I have another experiement for you. Look at the above image, and then look at the following slide. Which do you think will most readily catch your eye–especially on social media–which darts past you quickly?
No doubt, most of us will respond more quickly and more strongly to the top image.
When the image and the words can be put together, the impact is about as good as it gets.
The absolutely worst choice is the final one–text and nothing more than that.
There is a reason for this phenomenon, and no doubt to try to explain this borders on the opening of the proverbial Pandora’s Box, but let’s give it a shot:
The words that we use — are inadequate tools that we throw toward a representation of what we are feeling or what we understand within us. Words are mere strings of letters that a human created to serve as code for what we feel when we see the image firsthand. If we seek to truly understand another person’s words, we need to dive deeper than the word itself–down to the marrow or the essence of what has been said. In Taoism, that essence is called the Nameless. The Nameless essence, which should inspire the artist and/or writer, is a much deeper quality than that of a superficial string of letters.
The Nameless [or the Wordless — or the Textless] essence springs from the wells of one’s being.
When we think about this tree or that tulip or that misty night, we don’t think in terms of the letters that spell those things. We think in terms of the images that the words bring to mind.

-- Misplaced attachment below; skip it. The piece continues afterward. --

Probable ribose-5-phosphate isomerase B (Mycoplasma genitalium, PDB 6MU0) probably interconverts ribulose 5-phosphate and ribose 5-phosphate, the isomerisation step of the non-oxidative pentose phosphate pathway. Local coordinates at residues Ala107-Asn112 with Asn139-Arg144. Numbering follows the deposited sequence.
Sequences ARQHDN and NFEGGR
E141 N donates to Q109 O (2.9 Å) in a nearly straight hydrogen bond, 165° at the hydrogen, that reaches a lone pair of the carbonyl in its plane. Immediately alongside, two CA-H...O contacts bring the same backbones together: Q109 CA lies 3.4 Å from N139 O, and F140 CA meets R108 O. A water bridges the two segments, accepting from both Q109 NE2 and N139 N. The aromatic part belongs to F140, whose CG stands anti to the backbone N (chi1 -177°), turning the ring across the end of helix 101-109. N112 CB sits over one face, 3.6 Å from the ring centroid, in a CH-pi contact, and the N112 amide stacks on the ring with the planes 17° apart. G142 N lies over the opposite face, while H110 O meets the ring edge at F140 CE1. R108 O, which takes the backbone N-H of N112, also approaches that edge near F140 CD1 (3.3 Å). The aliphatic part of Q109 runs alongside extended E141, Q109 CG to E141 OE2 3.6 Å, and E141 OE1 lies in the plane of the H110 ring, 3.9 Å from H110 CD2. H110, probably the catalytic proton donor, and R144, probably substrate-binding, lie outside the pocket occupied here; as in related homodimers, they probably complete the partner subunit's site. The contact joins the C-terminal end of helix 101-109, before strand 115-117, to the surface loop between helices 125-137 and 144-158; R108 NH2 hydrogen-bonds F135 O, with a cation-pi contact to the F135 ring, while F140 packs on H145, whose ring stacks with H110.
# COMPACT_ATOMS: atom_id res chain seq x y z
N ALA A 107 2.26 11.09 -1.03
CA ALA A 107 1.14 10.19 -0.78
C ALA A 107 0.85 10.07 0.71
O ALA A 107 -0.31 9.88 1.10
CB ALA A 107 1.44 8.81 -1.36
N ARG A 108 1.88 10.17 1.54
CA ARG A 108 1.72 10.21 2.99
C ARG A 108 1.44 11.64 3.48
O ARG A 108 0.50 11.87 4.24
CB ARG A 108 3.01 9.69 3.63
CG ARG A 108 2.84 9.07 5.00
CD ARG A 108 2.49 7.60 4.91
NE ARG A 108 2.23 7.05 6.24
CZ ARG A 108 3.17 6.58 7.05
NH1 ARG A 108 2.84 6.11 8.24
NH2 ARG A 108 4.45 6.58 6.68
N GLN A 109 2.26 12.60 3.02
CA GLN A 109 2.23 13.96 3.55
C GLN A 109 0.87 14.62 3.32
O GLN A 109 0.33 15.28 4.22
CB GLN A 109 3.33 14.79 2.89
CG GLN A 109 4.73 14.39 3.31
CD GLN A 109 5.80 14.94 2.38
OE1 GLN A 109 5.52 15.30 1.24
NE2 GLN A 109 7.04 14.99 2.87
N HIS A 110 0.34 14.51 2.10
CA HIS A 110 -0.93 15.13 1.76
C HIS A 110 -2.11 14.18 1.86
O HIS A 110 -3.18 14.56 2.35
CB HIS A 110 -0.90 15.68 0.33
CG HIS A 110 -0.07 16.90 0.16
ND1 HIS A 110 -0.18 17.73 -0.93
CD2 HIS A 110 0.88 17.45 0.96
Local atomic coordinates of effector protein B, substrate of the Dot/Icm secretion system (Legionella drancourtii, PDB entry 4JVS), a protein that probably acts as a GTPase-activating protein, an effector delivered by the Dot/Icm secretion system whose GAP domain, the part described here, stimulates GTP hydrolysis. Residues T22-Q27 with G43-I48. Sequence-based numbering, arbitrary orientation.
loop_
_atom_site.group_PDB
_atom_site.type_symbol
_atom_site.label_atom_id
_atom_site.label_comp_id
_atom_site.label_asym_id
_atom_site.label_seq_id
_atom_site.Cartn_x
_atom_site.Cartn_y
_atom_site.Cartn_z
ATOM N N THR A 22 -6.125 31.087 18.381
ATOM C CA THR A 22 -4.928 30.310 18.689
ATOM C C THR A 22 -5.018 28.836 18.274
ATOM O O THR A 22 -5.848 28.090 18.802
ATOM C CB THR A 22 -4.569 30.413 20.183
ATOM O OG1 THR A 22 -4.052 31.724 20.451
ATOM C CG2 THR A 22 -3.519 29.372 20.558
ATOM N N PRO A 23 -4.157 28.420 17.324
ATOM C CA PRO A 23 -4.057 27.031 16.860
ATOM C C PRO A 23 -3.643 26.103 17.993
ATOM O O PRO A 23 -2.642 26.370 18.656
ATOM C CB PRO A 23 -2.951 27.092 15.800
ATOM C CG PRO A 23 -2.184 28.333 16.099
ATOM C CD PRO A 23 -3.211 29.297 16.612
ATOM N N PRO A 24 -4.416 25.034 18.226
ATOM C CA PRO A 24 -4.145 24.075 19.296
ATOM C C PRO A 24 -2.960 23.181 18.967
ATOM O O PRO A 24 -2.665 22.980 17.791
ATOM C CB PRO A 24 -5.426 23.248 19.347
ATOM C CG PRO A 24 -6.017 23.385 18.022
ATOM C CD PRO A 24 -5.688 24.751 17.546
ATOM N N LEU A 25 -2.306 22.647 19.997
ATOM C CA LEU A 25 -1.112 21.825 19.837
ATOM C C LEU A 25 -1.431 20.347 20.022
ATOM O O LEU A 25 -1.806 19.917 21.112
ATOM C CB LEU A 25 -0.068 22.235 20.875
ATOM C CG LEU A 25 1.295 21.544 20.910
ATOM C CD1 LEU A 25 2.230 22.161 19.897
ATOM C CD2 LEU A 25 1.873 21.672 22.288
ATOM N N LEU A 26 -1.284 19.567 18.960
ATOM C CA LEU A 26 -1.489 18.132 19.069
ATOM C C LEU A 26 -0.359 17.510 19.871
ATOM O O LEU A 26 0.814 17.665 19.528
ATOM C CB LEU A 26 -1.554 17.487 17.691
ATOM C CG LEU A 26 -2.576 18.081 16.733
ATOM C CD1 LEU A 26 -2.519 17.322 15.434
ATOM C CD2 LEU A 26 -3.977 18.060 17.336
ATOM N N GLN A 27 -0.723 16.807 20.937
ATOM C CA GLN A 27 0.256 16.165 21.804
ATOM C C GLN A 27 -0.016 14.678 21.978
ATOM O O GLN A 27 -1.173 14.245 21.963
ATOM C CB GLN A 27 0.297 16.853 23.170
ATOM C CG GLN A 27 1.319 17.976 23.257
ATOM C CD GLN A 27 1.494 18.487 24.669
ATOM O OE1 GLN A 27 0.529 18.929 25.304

Consider this: Cave men drew images on walls. They did not create strings of letters or of symbols to render their responses as communication walls, they sought to copy the image that they saw.
Very simply said, humans think in images, and they remember in images.
I have masters’ degrees in both visual art and English, with emphasis in writing. I do both fairly well; but invariably, when I seek to write ANYTHING, I first conjure that image in my mind and then I simply write words that I have come to understand as those which are symbolic of those words.
The natural immediate process is in image — selecting the word is a 2-part process, and for that reason, it will never have the impact that an image will have.
See more about that here: Statistics Prove the Importance of Images Jacki Kellum
Copyright Jacki Kellum October 28, 2015
All Rights Reserved
I found a blog post that does an excellent job of explaining what I am saying. Blog Post
“.Listen to this fact: If information is presented orally, we remember about 10% three days later. However, if a picture is added in, that figure goes up to 65%.
“We don’t remember words. What was the last series of word screens you remember from a presentation? Exactly.
“Powerpoint and Keynote are test-based. That’s a problem. Don’t fall into the trap of using screens and screens of text. You’ll simply be transmitting thousands and thousands of pictures … and we’ll remember very few of them.
“However, tests have shown that people can remember more than 2500 images with at least 90 percent accuracy for days after initial exposure. So … what’s the difference? http://presentationsforbusiness.com/powerpoint/why-visuals-are-more-powerful-than-words/